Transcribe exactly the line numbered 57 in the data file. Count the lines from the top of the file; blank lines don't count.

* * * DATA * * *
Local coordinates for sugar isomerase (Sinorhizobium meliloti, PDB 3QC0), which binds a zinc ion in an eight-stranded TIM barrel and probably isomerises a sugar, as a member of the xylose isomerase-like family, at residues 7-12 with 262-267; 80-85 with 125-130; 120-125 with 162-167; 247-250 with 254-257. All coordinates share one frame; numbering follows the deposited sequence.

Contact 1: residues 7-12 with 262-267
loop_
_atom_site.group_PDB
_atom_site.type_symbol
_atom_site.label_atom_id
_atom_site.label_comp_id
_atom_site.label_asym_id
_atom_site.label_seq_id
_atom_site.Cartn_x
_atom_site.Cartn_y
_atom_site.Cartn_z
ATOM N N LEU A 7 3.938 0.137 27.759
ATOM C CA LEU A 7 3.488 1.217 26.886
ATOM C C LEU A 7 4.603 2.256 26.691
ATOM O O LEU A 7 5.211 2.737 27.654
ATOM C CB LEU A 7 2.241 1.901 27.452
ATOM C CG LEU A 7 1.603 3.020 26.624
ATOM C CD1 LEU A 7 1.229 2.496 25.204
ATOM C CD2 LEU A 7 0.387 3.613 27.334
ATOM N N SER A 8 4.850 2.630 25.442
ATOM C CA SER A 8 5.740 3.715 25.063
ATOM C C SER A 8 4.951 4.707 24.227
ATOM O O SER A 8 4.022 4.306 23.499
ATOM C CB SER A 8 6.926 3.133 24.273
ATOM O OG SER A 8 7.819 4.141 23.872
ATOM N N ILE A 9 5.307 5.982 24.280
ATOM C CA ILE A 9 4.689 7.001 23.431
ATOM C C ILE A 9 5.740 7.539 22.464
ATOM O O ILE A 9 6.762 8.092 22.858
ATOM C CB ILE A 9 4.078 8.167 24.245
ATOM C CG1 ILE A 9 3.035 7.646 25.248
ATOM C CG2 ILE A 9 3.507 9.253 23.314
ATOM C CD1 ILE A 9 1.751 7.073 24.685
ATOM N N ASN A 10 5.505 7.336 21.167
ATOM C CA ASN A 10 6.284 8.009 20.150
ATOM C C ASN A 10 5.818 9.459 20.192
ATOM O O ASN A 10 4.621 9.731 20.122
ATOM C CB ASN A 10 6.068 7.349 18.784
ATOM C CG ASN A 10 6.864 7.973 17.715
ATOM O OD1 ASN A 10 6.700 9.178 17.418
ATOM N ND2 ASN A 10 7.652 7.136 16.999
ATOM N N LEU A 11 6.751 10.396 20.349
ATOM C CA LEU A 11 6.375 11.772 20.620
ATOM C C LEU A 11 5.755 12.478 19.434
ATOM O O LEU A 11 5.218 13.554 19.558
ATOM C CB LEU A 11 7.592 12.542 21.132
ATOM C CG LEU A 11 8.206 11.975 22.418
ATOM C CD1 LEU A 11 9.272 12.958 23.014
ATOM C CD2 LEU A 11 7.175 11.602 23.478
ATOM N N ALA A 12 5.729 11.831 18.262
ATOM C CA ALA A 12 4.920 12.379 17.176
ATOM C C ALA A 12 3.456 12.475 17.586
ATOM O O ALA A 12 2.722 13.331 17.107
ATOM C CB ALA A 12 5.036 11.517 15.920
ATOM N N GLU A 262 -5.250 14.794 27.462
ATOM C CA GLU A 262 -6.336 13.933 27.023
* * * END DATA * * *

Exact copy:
ATOM C CA GLU A 262 -6.336 13.933 27.023